Most of America Has Tooth Decay
You have probably heard the saying, “an apple a day, keeps the doctor away.” Well, turns out this saying is false. Actually, an apple a day will increase the sugar levels in your mouth and encourage plaque to build up in your mouth. Due to this plaque, your mouth can become vulnerable to tooth decay and develop. In a recent study, it was published that nearly the entire adult population of the United States has had dental caries, or cavities.
Interestingly enough, though most of the population of America has had a cavity at some point, not many people know what cavities are. In this blog, we will discuss what a cavity is and what causes them. We will go over how to have them treated and great tips to prevent them in the future.
What is a Cavity?
Cavities are the result of microbes building up in your mouth. Shortly after we are born, microbes start to grow in our mouth. The more sugar we eat, the more the microbes are allowed to grow. Once the community of microbes becomes too great, they can cause the initial phases of a cavity. If you have a sugar-based diet and consume many sugary items, this can only further contribute to the development of a cavity. The sugar in your mouth can become concentrated and cause an influx of bacteria called mutans streptococci. The bacteria, combined with the microbes already in your smile them create byproducts, such as lactic acid. This acidic solution is erosive to your teeth but will not affect the bacteria in any way. While your teeth have defense systems in place, such as a protective coat called the enamel, is no match for lactic acid. In fact, while acid builds in your mouth is will wear away your natural enamel. Because your teeth have no defense, bacteria can then eat away in the crevices of your tooth and infect the second layer of your tooth called dentin. If the bacteria makes it past the dentin layer into where the nerves and the central tissue of the tooth, then you will have a toothache and intense pain.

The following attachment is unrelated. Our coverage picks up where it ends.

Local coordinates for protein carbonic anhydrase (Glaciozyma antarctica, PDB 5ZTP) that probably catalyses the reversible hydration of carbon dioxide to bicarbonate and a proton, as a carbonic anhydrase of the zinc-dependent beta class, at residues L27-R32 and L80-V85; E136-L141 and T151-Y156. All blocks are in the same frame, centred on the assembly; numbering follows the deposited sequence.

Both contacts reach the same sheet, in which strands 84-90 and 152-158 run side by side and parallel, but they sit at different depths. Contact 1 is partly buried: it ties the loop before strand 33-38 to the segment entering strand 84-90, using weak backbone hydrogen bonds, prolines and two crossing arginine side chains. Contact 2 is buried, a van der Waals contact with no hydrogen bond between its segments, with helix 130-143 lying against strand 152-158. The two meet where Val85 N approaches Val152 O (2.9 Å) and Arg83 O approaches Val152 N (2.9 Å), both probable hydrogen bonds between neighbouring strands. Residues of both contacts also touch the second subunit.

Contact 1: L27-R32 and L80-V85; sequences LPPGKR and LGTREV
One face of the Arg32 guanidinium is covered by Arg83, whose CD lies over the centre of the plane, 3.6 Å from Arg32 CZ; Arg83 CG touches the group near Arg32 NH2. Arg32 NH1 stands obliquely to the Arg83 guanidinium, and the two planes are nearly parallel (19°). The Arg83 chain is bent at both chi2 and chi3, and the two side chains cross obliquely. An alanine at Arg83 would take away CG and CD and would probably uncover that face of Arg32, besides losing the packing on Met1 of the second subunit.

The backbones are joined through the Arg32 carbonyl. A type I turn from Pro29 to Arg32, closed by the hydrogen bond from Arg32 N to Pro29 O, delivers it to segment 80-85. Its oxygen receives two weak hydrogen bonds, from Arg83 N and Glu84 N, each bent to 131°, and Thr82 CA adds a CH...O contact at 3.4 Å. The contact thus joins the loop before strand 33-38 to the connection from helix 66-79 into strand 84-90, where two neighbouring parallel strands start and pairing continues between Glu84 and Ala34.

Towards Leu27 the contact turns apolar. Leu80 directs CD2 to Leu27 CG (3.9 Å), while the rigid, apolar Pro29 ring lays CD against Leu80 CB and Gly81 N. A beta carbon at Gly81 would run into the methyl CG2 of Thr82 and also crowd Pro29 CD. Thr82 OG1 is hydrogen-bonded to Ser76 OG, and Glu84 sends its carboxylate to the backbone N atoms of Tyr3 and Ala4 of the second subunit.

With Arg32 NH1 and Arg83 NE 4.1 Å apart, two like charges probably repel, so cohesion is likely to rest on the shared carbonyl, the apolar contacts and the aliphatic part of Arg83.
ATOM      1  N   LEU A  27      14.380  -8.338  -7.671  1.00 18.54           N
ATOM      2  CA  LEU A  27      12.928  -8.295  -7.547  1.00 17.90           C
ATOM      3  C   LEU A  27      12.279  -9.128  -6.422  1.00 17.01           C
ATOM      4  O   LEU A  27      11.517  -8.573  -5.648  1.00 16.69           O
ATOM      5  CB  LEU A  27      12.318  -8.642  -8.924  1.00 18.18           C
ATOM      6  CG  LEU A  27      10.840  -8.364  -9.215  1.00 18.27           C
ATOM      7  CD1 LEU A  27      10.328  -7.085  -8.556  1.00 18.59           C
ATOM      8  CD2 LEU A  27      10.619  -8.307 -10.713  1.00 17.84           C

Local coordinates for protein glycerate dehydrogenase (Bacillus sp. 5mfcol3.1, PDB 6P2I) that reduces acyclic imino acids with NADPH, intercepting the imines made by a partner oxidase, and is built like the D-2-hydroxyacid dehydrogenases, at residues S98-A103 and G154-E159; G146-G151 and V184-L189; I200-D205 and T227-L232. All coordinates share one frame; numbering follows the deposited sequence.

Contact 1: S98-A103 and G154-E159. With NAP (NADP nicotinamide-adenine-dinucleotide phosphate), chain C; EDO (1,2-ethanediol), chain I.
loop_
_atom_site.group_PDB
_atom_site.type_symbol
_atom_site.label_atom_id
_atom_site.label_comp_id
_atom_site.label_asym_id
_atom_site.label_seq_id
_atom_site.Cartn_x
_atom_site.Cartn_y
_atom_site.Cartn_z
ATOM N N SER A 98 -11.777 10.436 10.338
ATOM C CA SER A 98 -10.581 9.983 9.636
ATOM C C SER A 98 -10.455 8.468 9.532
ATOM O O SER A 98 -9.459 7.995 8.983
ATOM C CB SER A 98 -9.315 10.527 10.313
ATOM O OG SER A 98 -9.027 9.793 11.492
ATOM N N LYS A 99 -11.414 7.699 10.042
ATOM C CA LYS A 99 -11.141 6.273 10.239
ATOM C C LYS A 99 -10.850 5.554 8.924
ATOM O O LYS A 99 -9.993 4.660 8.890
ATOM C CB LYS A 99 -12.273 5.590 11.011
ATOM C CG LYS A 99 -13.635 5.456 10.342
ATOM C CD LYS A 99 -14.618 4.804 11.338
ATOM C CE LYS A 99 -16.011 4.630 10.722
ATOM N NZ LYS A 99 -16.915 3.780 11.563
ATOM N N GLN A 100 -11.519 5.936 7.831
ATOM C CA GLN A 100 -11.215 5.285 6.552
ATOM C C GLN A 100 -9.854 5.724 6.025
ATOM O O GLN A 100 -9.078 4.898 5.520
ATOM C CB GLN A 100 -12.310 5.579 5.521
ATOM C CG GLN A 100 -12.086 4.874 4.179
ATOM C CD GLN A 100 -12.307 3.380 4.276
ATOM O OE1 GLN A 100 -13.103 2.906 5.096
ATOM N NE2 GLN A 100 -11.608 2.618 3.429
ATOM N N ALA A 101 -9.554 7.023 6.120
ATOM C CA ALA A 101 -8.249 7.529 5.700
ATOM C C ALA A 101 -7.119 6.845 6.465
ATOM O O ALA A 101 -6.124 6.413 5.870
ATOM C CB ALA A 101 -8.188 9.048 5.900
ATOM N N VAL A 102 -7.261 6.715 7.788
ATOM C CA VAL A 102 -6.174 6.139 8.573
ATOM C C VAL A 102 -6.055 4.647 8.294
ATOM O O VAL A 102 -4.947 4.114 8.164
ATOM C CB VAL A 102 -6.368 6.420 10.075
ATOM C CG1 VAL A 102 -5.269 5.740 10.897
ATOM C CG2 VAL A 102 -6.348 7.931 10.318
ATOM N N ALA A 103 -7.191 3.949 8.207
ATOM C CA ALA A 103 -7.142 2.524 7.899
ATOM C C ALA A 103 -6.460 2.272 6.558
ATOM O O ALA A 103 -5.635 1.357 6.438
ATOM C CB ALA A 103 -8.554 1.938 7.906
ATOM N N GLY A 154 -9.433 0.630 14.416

How Common Are Cavities?
In a study completed in 2015, 91 percent of people in America have dental cavities. And, this number is suspected to have risen by 2018. Because Americans adhere to a diet of sugar and carbohydrates, bacteria is in abundance. It is difficult to fend off dental bacteria and cavities, especially when so much of American diet includes harmful ingredients.
As you age, and your diet changes, you are at greater risk for cavities. As a child, you will be subjected to sugar content, but your enamel is at its peak condition, therefore you are at less risk for a cavity. As you age, especially when in you’re in your teenage years, your teeth can undergo a lot of “abuse” and your enamel erode away. Once the enamel is gone, your teeth are “sitting ducks” for any bacteria. The less enamel protection you have, the less protection you will have and the more likely you will have a cavity.
Preventing a Cavity
Since cavities are caused by sugar. It is best to limit the amount of sugar you are eating. For one, your body doesn’t need that much sugar to survive, and most of the sugars you ingest on your day to day aren’t good for you anyway. To limit the likelihood of getting a cavity, it is best that you cut sugar from your diet. Small traces of sugar is okay, such as in fruits and natural juices. However, eating too many fruits, like an apple day, can be too much for your teeth.
If you are currently questioning if you treat your teeth well, perhaps a cleaning and checkup would be good for you. With our cosmetic dentist, you will be able to tell the state of your teeth and treat any cavities you might already have. Contact us today.